Moreover, the new citation will need information we do not now provide in standard citations. For traditional material the usage rights are agreed upon at the time of purchase, or are already settled by agreements or legislation (e.g., the right to circulate a book to the public). With digital objects, which can contain "multimedia" sections such as video and sound, the copyright situation is very complex and various restrictions can be imposed on individual documents (or even parts thereof). We need new dimensions of description: Intellectual Property Rights and technical dimensions of the documents. They will contain not only requirements for licenses, but also information about the hardware and software for reading and viewing the entities.

"The URL is not acceptable as a reference point since it is not stable"

Some organizations, AACR among them, are trying to update traditional cataloging rules to incorporate electronic publications. Others are trying to define schemes to describe electronic entities without reference to older methods. For some, the term "cataloging" has been replaced by "metadata" description [4]. Metadata, as the term suggests, is data about data, just as a catalog record is data about a book. One metadata scheme is the "Dublin Core," which is sponsored and promoted by OCLC, and which has achieved considerable acceptance. (For more information about the Dublin Core, see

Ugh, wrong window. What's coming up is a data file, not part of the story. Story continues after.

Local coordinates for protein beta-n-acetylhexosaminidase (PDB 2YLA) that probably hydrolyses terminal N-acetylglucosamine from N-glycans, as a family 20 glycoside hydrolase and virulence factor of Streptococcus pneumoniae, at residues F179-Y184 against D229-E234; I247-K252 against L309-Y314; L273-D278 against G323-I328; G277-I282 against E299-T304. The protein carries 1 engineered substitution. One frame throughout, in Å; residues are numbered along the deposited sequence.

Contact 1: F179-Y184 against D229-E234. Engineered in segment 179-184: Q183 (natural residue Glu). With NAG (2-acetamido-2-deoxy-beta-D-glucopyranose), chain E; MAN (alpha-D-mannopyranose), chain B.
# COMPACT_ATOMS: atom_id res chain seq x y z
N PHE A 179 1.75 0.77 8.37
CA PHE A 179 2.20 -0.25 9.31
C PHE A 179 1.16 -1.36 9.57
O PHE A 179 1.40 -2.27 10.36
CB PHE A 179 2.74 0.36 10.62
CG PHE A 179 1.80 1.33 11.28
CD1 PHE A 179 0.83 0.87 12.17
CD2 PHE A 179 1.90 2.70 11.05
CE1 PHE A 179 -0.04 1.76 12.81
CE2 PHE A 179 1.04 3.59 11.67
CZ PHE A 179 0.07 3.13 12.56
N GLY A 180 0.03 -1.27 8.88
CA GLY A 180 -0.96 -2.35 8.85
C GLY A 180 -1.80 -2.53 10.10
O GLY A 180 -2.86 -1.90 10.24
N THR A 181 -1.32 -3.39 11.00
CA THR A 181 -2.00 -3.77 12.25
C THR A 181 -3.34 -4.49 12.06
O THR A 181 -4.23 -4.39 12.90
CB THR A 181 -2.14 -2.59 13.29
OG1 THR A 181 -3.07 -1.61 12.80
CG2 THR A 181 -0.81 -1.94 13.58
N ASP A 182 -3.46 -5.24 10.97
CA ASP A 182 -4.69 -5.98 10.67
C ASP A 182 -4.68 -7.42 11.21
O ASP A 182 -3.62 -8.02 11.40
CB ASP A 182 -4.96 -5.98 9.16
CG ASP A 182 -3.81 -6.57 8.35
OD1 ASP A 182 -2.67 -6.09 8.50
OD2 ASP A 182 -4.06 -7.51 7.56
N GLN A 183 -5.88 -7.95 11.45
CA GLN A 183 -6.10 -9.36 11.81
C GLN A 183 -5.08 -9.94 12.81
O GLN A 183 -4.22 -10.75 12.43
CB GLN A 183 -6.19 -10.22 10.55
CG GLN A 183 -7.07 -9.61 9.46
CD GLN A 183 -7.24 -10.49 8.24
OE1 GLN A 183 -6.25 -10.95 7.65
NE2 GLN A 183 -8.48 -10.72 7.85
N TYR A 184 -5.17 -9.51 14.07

Beyond URLS

To make linking possible it is necessary to have something to point to; therefore the identification of entities is crucial. Preferably there should be a unique identifier for every electronic document.

The enormous growth, and dominance, of the Internet and in particular the World Wide Web has made the Web address, the URL, almost synonymous with an identifier of an entity (or document). However, the URL is not acceptable as a reference point since it is not stable. Reorganizations and updates of local computer systems often lead to changes in the URLs. And since the Web is just one step away from desktop publishing, there will be material from publishers that can (and do) disappear as fast as they appear; there is no guarantee that today's Web site will be around tomorrow.